Located just west of Shell, Wyoming, along the Red Gulch/Alkali Scenic Byway, is Wyoming’s Middle-Jurassic Treasurer: One of the largest collections of dinosaur tracks in North America. Members of our GeoScience team discovered these rare tracks, which are situated over hundreds of acres of public, private, and state land. There are three main areas, listed below. Click on each name to go to its section on this page and read more about it.
Red Gulch Tracksite
Dr. Erik P. Kvale, a research geologist with Indiana Geological Survey and Director of the Iowa State University Geology Field Station in Shell, Wyoming, discovered the Red Gulch Dinosaur Tracksite in May 1997 while exploring the Bighorn Basin with Cliff and Row Manuel, Fran Paton, and fellow geologist Dr. Al Archer. The tracksite contains thousands of rare Middle Jurassic age dinosaur tracks embedded in oolitic limestone. Located on public land near Shell, Wyoming, this site covers 40 acres set-aside by the US Bureau of Land Management (BLM).
While standing at part of the tracksite, Cliff asked Erik if they should be looking for tracks. Erik replied, “No, this is the wrong formation — but there is one right at our feet,” pointing at a track located beside them. Erik knew that dinosaur remains in the Middle Jurassic Sundance Formation are a rarity in North America, and there are only a few known tracks. Instead, in the Sundance, one commonly finds fossil shells left from an ancient sea. Yet these dinosaur tracks were clearly made just at the shoreline, not in deep ocean water.
The tracks were laid down approximately 167 million years ago. The discovery was significant in that the tracks should not be there, according to prevailing geological wisdom. This area, and most of Wyoming, was believed to be under water during that timeframe — covered by the ancient Sundance Sea.
Recognizing the significance of the find, the group notified the Worland office of the Bureau of Land Management (BLM), who organized a multi-disciplinary team of scientists and researchers to research and document the site. Dr. Kvale was one of the scientists selected to conduct the geological research, along with Dr. Michael Brett-Surman, Museum Specialist, Smithsonian Institution, National Museum of Natural History, and Dr. Gary Johnson, Professor of Geology, Dartmouth College.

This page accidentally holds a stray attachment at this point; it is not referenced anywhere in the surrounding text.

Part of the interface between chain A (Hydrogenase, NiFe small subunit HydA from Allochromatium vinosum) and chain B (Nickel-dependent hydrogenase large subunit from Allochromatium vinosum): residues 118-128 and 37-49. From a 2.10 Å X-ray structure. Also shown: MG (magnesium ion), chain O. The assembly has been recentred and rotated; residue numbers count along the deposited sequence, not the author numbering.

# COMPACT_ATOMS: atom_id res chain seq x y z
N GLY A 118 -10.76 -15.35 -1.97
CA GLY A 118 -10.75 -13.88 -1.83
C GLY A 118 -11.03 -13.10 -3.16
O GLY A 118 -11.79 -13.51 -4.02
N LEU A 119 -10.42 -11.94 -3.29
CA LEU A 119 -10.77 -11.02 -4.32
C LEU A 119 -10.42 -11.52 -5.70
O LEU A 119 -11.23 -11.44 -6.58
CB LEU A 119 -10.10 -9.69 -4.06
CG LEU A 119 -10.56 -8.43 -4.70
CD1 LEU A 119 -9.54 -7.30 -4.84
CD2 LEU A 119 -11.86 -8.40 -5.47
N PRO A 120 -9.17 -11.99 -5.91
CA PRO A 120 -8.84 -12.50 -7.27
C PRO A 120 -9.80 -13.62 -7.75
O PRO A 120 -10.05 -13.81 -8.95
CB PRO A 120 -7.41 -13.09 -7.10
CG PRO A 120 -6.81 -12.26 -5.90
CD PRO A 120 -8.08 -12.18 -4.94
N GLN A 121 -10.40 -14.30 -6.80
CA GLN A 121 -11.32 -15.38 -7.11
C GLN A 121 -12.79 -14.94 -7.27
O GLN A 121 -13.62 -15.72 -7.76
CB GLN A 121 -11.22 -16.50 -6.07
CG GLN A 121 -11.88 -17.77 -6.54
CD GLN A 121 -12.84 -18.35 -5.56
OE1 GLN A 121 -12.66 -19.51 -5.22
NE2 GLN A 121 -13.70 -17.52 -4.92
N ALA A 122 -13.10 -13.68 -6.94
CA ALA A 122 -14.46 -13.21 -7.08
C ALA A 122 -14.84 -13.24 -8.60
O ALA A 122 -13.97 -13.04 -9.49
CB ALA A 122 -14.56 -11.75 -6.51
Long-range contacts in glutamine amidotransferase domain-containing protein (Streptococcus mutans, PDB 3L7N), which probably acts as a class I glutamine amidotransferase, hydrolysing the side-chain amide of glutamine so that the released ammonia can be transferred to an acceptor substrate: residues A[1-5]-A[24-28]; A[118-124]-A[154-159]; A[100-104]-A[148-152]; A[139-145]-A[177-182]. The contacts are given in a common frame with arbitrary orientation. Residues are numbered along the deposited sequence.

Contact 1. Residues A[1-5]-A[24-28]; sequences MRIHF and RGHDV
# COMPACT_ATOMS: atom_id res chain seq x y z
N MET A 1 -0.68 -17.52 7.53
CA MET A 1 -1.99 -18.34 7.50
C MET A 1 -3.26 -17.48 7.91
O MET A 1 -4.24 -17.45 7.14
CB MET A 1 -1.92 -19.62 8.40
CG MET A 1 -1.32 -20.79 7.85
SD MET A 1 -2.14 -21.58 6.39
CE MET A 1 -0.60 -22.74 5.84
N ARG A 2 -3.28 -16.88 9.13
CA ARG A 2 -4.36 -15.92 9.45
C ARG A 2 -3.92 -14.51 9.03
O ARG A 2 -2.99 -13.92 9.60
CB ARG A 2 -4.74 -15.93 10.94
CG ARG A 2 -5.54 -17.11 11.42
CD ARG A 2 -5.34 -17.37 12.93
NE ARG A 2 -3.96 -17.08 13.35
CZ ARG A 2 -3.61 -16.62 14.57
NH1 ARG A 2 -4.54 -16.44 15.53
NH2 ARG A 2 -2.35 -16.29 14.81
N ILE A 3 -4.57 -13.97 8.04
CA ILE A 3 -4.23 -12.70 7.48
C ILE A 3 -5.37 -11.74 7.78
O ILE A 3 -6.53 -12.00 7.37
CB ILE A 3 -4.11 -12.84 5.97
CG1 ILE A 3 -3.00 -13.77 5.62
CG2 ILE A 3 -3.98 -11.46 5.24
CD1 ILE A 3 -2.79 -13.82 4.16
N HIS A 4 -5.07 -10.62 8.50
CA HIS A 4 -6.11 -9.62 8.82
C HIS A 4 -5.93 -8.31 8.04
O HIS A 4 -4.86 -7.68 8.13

The tracks are preserved in limestone in an area that was once a beach that fringed the Sundance Sea, a vast inland body of water. The individual footprints are aligned in dozens of trackways that can be traced for lengths of up to 12 meters across the bedrock surface. The tracks have been dated at 167 million years old and most range in length from 2 inches (4cm) to 10 inches (25 cm). The largest of these dinosaurs would probably have stood less than 7 feet (2.3 m) in height. Scientists do not know which dinosaur species made the tracks, since dinosaur fossils from this timeframe are so rare. Research continues in an effort to understand more about these fascinating trace fossils.
The bedrock surfaces upon which the dinosaurs walked are also covered with wind-generated ripple marks. Comparison of the orientation of the fossil ripple marks and the directions of the trackways suggest that the dinosaurs were walking into the wind. Meat-eating dinosaurs probably made these trackways; thus, their upwind travel suggests that they might have been hunting. Many of the trackways are sub-parallel indicating that the group was walking as a pack.
Flitner Ranch Tracksite